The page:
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Washington Senators Last Game - 1971 The Washington Senators' 71st and last season in the American League came to a sad and strange end on September 30, 1971. Some 14,000 disenchanted fans came to RFK stadium one last time to see the home team play the New York Yankees in a meaningless contest. Many brought along insulting and obscene banners denouncing team owner Bob Short who had announced the team was relocating to Texas for the 1972 season. Love was showered on the players, though. Even the most mediocre Senators were given hearty cheers when they first came to bat. The loudest ovation was saved for slugging fan favorite Frank Howard who responded with a home run. However, things began to turn ugly in the eighth inning just after the Senators had taken a 7-5 lead. Here's Shirley Povich's account of what happened as it appeared in the next day's Washington Post: "As if in sudden awareness that the end of major-league baseball in Washington was only one inning way, the mood hardened. 'We want Bob Short!' was the cry that picked up in loud and angry chorus, and it was the baying-fury sound of a lynch mob. Then a swarm of young kids, squirts who wouldn't know what it had meant to have a big-league team all these years, or what it would mean to lose one, flooded onto the field from all points of the stands. A public address announcement warned that the home team could forfeit the game unless the field was cleared, and pretty soon the game resumed. It got as far as two out in the ninth, the Senators' 7-5 lead intact, no Yankee on base, when one young rebel from the stands set off again. He grabbed first base and ran off with it. Some unbelievers, undaunted by the warning of forfeit, cheered, and from out of the stands poured hundreds, maybe a couple of thousand fans. They took over the infield, the outfield, grabbed off every base as a souvenir, tried to get the numbers and lights from the scoreboard or anything else removable, and by their numbers left police and the four umpires helpless to intervene. The mad scene on the field, with the athletes of both teams taking refuge in their dugouts, brought official announcement of Yankees 9, Senators 0, baseball's traditional forfeit count almost since Abner Doubleday notched the first baseball score on the handiest twig at Cooperstown. But by then the crowd-mood was philosophical, 'So what?' Or more accurately, 'So what the hell?' The Senators were finished, even if the ball game wasn't."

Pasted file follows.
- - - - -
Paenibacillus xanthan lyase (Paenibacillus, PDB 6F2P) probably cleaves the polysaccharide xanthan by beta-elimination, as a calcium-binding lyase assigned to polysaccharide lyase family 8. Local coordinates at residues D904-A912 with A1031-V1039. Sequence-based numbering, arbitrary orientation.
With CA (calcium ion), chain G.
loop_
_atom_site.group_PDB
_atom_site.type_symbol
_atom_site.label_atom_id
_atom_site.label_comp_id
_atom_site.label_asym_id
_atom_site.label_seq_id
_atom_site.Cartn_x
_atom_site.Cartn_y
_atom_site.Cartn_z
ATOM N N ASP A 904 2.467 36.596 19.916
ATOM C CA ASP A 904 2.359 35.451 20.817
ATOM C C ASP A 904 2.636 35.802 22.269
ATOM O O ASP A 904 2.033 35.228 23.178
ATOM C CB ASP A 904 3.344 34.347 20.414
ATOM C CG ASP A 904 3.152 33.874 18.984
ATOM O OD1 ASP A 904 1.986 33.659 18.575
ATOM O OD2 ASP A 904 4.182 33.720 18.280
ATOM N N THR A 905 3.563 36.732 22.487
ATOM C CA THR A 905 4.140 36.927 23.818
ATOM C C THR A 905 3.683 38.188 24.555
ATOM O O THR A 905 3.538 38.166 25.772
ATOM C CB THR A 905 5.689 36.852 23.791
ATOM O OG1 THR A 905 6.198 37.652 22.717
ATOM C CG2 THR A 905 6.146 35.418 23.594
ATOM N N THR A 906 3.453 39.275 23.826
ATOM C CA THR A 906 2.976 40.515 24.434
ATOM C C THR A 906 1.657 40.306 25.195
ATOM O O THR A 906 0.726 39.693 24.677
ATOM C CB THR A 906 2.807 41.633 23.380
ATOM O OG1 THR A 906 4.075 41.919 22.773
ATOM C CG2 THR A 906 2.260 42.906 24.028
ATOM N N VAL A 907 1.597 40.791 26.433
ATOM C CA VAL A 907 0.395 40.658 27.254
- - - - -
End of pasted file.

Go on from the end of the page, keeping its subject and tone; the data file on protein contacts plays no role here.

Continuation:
Tags: baseball  riot  1971  Washington  Senators 
Added: 16th January 2012
Views: 4763
Rating:
Posted By: Lava1964